11 Lincoln in his famous “House Divided” Speech (1858)
Such a decision is all that slavery now lacks of being alike lawful in all the States. Welcome, or unwelcome, such decision is probably coming, and will soon be upon us, unless the power of the present political dynasty shall be met and overthrown. We shall lie down pleasantly dreaming that the people of Missouri. are on the verge of making their State free, and we shall awake to the reality instead, that the Supreme Court has made Illinois a slave State. To meet and overthrow the power of that dynasty is the work now before all those who would prevent that consummation.

12 Lincoln’s Cooper Union Address (1860)
"I am naturally antislavery," said Abraham Lincoln early in his career. "If slavery is not wrong, nothing is wrong. I cannot remember a time when I did not so think, and feel." Yet Lincoln was not an abolitionist in the years leading up to the Civil War. Lincoln’s Cooper Union Address (1860) It is this: Does the proper division of local from federal authority, or anything in the Constitution, forbid our Federal Government to control as to slavery in our Federal Territories?

13 More of Lincoln’s Cooper Union Address (1860)
A few words now to Republicans. It is exceedingly desirable that all parts of this great Confederacy shall be at peace, and in harmony, one with another. Let us Republicans do our part to have it so. Even though much provoked, let us do nothing through passion and ill temper. Even though the southern people will not so much as listen to us, let us calmly consider their demands, and yield to them if, in our deliberate view of our duty, we possibly can. Judging by all they say and do, and by the subject and nature of their controversy with us, let us determine, if we can, what will satisfy them.

14 Lincoln’s First inaugural address in 1861
It is found in nearly all the published speeches of him who now addresses you. I do not but quote from one of these speeches which I declare that "I have no purpose, directly or indirectly, to interfere with the institution of slavery in the States where it exists. I believe I have no lawful right to do so, and I with full knowledge that I had made this and many similar declarations, and had never recanted them. And, more than this, they placed in the platform for my acceptance, and as a law to themselves and to me, the clear and emphatic resolution which I now read: "Resolved, That the maintenance inviolate of the rights of the States, and especially the right of each State to order and control its own domestic institutions according to its own judgment exclusively, is essential to that balance of power on which the perfection and endurance of our political fabric depend, and we denounce the lawless invasion by armed force of the soil of any State or Territory, no matter under what pretext, as among the gravest of crimes."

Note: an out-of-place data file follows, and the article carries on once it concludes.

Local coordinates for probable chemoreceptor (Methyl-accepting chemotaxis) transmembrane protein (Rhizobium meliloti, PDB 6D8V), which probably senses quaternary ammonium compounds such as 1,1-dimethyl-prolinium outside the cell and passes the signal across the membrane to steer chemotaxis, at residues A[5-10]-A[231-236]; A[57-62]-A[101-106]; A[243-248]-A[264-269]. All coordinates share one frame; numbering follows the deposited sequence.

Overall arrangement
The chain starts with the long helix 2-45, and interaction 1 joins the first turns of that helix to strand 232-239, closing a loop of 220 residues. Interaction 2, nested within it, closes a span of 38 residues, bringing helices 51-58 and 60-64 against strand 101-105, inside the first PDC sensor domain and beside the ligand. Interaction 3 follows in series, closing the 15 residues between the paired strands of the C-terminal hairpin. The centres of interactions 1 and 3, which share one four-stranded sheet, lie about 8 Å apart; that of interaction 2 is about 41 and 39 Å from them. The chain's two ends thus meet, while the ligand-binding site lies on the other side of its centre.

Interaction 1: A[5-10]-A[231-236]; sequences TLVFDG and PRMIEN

15 "Plainly, the central idea of secession, is the essence of anarchy."
“I therefore consider that, in view of the Constitution and the laws, the Union is unbroken; and to the extent of my ability I shall take care, as the Constitution itself expressly enjoins upon me, that the laws of the Union be faithfully executed in all the States.” "Plainly, the central idea of secession, is the essence of anarchy." “There is much controversy about the delivering up of fugitives from service or labor. The clause I now read is as plainly written in the Constitution as any other of its provisions: -- "No person held to service or labour in one State, under the laws thereof, escaping into another, shall in consequence of any law or regulation therein, be discharged from such service or labour, but shall be delivered up on claim of the party to whom such service or labour may be due." All words from Abe Lincoln’s first inaugural address, March 1861